A “lack of sufficient data” about the biological impacts of the Atlantic Coast Pipeline (ACP) was cited as a major concern by the U.S. Fish and Wildlife Service (FWS) in comments to the Federal Energy Regulatory Commission that, until this week, had been shielded from public view. The March 30 letter from John Schmidt, Field Supervisor for the West Virginia FWS office, had been classified as “Privileged” but was obtained this week under the Freedom of Information Act by The Recorder newspaper. It was written as comments on the Draft Environmental Impact Statement for the ACP on behalf of FWS field offices in North Carolina, Virginia and West Virginia.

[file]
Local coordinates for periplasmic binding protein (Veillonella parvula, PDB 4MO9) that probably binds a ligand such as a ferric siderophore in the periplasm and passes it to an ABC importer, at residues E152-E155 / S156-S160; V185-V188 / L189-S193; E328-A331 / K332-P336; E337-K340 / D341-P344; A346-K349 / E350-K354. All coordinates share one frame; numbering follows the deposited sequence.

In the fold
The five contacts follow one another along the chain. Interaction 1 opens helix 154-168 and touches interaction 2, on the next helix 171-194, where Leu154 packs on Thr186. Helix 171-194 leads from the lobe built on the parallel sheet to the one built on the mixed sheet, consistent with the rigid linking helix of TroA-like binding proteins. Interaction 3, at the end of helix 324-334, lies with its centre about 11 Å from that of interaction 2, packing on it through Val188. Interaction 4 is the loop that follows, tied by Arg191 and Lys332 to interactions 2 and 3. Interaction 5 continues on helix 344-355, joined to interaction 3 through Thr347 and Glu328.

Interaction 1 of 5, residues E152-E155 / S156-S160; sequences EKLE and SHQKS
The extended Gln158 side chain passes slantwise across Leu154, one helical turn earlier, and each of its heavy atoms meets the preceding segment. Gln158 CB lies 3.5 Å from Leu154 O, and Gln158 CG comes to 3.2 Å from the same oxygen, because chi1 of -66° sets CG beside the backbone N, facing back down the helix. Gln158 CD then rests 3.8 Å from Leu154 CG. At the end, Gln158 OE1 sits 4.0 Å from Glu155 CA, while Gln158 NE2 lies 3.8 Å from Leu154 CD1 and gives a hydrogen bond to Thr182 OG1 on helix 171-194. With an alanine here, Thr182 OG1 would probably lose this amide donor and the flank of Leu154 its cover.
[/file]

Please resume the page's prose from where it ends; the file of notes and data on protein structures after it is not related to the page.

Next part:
As the Recorder reported in its June 29 issue (see full article below, In the News):
One concern shared by field offices in all three states concluded the draft EIS was so sketchy with respect to karst, and endangered and threatened species survey data that the USFWS could not begin discussions about the document.
“The Service cannot initiate formal consultation with this DEIS; we still lack sufficient data to form a biological opinion for multiple species due to incomplete survey data,” the letter states.